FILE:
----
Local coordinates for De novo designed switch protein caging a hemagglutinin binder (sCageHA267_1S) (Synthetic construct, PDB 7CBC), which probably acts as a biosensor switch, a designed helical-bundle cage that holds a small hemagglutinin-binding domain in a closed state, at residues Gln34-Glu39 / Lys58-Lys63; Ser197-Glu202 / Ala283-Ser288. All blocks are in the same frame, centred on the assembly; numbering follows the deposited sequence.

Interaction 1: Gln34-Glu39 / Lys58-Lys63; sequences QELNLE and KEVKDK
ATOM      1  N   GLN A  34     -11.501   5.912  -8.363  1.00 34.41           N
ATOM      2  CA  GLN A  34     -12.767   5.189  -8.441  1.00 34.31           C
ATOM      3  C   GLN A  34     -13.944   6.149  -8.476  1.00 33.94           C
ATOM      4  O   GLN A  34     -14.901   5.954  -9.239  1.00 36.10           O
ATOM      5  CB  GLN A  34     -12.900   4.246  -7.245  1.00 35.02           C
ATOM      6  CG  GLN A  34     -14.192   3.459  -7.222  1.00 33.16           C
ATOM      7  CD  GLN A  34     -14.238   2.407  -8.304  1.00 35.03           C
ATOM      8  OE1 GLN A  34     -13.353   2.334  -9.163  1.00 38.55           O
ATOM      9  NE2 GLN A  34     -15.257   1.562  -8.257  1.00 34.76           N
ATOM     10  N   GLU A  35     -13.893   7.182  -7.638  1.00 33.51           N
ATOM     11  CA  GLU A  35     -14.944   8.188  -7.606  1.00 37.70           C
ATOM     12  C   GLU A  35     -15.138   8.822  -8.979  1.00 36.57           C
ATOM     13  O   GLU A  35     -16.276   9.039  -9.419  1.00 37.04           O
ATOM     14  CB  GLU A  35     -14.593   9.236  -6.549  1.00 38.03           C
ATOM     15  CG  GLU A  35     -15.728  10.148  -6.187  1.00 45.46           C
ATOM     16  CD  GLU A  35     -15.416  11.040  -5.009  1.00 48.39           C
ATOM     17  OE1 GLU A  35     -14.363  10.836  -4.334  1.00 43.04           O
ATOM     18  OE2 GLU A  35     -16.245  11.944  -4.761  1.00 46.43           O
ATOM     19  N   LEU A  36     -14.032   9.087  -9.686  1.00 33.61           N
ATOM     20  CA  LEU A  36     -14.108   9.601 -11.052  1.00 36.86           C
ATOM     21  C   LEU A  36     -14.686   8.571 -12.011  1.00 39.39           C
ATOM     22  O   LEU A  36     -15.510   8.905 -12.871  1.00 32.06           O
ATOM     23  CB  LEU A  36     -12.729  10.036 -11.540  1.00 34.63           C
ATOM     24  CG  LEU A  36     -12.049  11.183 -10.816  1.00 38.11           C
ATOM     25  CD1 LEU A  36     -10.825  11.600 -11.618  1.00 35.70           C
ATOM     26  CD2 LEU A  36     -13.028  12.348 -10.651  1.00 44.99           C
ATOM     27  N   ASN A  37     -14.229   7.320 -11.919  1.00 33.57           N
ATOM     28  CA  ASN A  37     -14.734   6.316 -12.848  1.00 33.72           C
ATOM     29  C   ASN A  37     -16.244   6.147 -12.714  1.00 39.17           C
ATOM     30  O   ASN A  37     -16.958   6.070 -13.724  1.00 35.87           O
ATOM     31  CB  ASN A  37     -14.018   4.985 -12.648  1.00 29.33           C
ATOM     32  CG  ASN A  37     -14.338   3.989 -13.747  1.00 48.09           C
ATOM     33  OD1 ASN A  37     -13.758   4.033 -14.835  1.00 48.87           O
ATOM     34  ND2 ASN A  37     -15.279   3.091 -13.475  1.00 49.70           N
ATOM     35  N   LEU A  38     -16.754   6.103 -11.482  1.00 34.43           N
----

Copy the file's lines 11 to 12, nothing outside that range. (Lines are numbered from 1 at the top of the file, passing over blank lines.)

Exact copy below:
ATOM      9  NE2 GLN A  34     -15.257   1.562  -8.257  1.00 34.76           N
ATOM     10  N   GLU A  35     -13.893   7.182  -7.638  1.00 33.51           N